Think about the efficiency of editing on paper as opposed to editing on a computer. I remember the “hard copy” days and how difficult it was to keep track of all the changes that needed to be made. And what a problem it was if you discovered 50 pages into a manuscript that “RJ Applewood” should have been “RJ Applewind”  and “PJ Applewood” should have been PJ Aplewood.” Good luck finding all the incorrect instances. How much easier online editing has made the process.

Not only has the computer made the process easier, especially for the little things, but it has enabled development of tools that are designed specifically for or can be adapted to editing that will speed up the routine things editors need to do and improve accuracy. They won’t make a poor editor a good editor, but they can help turn a good editor into a much better editor. I’ll discuss some of the tools I use in another article.



  1. I’m looking forward to this discussion! You can do a lot with Find & Replace in Word, but you can do even more with VBA. Sure, there’s more of a learning curve, but the tools you create can cut a lot of time off your editing.

    One common FandR I often have to do, especially with older-than-me-but-not-necessarily-old writers who learned to type on an actual typewriter, is to search for a period followed by two spaces and replace it globally with a period followed by one space. You can also use Word’s find and replace a lot more efficiently if you know the codes for nonprinting characters — ^t, for instance, indicating a tab.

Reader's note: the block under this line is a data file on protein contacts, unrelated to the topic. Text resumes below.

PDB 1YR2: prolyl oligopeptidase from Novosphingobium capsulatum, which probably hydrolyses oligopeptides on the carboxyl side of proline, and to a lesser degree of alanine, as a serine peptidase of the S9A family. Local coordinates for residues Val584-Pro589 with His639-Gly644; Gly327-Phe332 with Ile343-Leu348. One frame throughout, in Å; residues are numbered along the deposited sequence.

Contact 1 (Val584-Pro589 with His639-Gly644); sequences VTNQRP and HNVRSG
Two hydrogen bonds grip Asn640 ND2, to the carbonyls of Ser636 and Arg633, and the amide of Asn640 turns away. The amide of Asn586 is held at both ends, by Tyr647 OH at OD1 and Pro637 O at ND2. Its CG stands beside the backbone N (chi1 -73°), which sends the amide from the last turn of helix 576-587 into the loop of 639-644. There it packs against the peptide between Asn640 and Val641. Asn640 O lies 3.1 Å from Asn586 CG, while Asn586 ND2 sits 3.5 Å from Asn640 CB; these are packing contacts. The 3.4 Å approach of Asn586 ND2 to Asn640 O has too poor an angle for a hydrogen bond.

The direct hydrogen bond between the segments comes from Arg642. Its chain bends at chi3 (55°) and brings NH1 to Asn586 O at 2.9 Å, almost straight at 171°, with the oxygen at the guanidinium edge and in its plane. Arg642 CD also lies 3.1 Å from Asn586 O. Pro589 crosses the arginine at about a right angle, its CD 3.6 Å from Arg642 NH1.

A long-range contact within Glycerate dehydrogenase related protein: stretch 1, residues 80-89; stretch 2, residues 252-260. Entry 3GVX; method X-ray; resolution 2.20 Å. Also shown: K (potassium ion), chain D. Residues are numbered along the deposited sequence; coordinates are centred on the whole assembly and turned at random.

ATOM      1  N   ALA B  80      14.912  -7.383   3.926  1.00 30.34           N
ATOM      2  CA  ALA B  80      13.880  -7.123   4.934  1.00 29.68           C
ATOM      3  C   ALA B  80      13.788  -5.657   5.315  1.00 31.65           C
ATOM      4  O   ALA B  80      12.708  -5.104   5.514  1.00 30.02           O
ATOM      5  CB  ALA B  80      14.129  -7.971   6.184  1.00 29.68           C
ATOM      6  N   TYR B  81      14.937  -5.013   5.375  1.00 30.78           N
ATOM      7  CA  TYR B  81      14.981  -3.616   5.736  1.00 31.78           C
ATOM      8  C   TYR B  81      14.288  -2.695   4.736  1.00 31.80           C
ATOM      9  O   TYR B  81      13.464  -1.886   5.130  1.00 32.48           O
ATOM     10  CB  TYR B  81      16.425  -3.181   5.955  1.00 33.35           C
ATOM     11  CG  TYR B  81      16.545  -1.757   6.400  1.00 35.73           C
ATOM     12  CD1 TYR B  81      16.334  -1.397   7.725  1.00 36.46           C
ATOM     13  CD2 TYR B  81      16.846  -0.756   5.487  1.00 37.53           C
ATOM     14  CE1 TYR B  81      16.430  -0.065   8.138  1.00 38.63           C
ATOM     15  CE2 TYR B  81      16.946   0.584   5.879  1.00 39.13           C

One of the VBA tools I’ve created that has since become an invaluable time-saver is what I call a Short-Term Bookmark. You have to program directly in VBA, but it’s pretty simple code. You can find out more about it here:


    Comment by 4ndyman — April 14, 2010 @ 12:12 pm | Reply

  2. […] of effective hourly rates? See Thinking About Money: What Freelancers Need to Understand and In Editing, It’s the Little Things That Count.), which is a truer indicator of your profitability than the hourly rate you […]


    Pingback by The Commandments: Thou Shall be Profitable | An American Editor — April 15, 2013 @ 4:01 am | Reply